The Government has hit the panic button for its seventh Budget in a desperate attempt to look like they're taking action to reduce our shameful child poverty rates, Labour leader Andrew Little says.
Today's Budget gave with one hand and took with the other, Mr Little said.
"Lifting benefits is important but at the peak of the economic cycle all incomes should be rising," he said.
"Helping lift our most vulnerable people shouldn't have to come at the cost of those just a couple of rungs up the ladder - young savers and single parents are bearing the cost of these changes."
The Government was only tinkering by taking away the $1000 KiwiSaver kickstart and imposing additional work obligations on solo parents, which would add to childcare costs, Mr Little said.
On housing, he said the Government had been a bystander for seven long years as spiralling Auckland house prices locked a generation out of the dream of homeownership.
"Now they're promising just $52 million to make Auckland land available for housing. That's only enough for 200 homes and it's a one-off.
"National must guarantee truly affordable homes are built on this land."
Labour finance spokesperson Grant Robertson said the Budget was long on broken promises, short on vision and one that failed to reach surplus.
"The years of neglect leave their twin deficits of ideas and money as the ultimate legacy of this Budget," he said.
"There is no plan to boost growth, support business and create the jobs and opportunities needed in the new economy."
Green Party co-leader Metiria Turei said the Budget did not offer the solution to child poverty.
"John Key could have kept his promise to tackle child poverty but he chose instead to do the bare minimum."
As well, the increases to benefits families were getting would be eroded in many cases by reductions in other payments, Ms Turei said.
"Increases to benefits are more than 40 years overdue, so it would have been great if parents could keep more of what's already a stingy amount.
"Forcing the parents of toddlers into work is not a solution to poverty."
The National Government had spent the past six years governing in the interests of the few, Ms Turei said.
"We welcome the increase for some beneficiaries in this Budget but it is no solution to child poverty."
New Zealand First leader Winston Peters said the Budget did nothing to solve any of the pressing problems facing the country.
"This Government is in deeper, the surplus is always tomorrow and the balance of payments deficit is worsening," he said.
"What does that mean? Well mum, if you're spending far too much money that's coming into the household, you and your family are going to go broke, and so is New Zealand."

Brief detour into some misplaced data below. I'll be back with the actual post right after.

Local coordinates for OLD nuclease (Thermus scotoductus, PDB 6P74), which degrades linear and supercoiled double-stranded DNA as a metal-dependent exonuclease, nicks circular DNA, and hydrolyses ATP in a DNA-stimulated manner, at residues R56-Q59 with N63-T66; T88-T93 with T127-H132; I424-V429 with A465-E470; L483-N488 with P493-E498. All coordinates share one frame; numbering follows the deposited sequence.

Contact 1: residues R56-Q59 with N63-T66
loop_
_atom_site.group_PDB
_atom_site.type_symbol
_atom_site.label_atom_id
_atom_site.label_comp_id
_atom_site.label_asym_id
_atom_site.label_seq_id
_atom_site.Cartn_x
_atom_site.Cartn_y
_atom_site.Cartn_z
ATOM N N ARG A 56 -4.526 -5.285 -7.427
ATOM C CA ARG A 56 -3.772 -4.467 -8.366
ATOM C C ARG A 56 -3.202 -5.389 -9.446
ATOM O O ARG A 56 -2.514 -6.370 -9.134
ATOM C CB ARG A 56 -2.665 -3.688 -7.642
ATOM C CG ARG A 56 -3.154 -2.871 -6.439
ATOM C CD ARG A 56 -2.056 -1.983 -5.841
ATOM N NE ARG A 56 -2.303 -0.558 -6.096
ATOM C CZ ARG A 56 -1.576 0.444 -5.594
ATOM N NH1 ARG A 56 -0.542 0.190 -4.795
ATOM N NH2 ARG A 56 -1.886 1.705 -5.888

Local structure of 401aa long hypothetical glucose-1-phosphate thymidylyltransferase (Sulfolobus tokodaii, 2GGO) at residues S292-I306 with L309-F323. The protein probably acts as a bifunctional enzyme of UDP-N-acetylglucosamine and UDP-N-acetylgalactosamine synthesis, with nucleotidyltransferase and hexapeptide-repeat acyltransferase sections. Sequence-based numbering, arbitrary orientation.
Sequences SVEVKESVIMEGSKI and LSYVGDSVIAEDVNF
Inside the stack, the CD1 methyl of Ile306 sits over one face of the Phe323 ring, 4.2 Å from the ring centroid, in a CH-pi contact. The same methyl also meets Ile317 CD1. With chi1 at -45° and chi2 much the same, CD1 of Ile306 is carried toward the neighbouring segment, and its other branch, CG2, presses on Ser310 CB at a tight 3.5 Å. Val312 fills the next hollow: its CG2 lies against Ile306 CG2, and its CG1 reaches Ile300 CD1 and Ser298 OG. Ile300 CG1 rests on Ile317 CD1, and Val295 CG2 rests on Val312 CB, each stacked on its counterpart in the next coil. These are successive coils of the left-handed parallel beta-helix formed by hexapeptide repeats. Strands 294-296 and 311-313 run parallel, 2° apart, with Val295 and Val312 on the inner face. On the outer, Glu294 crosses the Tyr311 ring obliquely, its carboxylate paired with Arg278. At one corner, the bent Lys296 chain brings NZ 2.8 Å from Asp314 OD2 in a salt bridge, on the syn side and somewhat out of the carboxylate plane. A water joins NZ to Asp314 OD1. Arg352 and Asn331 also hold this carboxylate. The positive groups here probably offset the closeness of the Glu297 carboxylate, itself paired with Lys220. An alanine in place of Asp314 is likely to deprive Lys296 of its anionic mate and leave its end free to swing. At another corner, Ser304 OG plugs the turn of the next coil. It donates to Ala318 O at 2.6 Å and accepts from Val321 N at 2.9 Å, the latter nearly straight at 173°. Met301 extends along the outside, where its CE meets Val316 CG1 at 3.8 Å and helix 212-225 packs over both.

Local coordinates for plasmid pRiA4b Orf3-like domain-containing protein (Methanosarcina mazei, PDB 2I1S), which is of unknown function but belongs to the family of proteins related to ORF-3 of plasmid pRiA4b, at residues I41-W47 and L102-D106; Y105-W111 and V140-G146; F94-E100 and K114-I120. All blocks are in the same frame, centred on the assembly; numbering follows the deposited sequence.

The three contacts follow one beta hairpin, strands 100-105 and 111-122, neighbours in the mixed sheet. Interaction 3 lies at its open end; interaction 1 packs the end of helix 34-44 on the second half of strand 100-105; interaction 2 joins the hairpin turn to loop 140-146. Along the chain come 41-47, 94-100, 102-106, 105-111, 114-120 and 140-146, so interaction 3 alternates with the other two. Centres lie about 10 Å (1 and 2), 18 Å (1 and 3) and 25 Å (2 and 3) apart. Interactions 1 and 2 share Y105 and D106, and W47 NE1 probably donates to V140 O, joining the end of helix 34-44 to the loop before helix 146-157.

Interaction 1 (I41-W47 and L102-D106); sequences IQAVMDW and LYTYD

an advocate for beneficiaries says the Government is giving with one hand and take away with the other.
But Maori Party co-leader Te Ururoa Flavell said the Budget was delivering "goodies" - and that his party could take some of the credit.
"I'm very humble but not today. I'm ready to rumble today because the Maori Party has helped deliver some goodies to the people of this country," he said.
Beneficiary Advocacy Federation spokesperson Paul Blair said put together, the measures made little sense.
Sole parents on a benefit would be expected to be available for part-time work once their youngest child turned three, while all beneficiaries with part-time work obligations would be expected to find work for at least 20 hours a week.
"The $25 is taken back straight away because of the 50 percent sanction on your benefit, if you can't make it to job interview with a three-year-old, a five-year-old and an eight-year-old to look after," he said.
"This cynical move is disgusting."
Mangere East Family Service Centre head Peter Sykes said the $25 would mean little for struggling families who were already overwhelmed.
"Most will go straight into just power, maybe some debt reduction but $25 a week really is a token thing.
"It's the people we don't see, who don't come forward, who don't ask for help, that are causing me the greatest concern in Mangere."
Dunedin mother-of-two Olive McRae agree, saying the Government's plan to increase work obligations for sole parents on a benefit would not solve a thing and was the wrong way to tackle poverty.
"Parents who are pushed out with very young children at home, pushed out into a job market where there isn't any jobs, you're at the bottom of the tier so you're on a minimum wage job," she said.
"It's not actually lifting whanau out of poverty at all. All it's doing is putting increased pressure on already-stretched families."
A Christchurch sole parent agree, saying pushing parents into work when their children were at a younger age was the wrong way to go.
Mother-of-four McKayla, who did not give her last name, said most part-time work available for parents was in the evenings, and the cost of baby sitters could be prohibitive.
"I'm a hard worker, I've always worked in some form or another while being on a benefit," she said.
"I work about 10 hours a week and am looking to reduce those hours because I'm unable to et work during the day, when my children are away at school, so I'm away in the evening and it's affecting our home life," she said.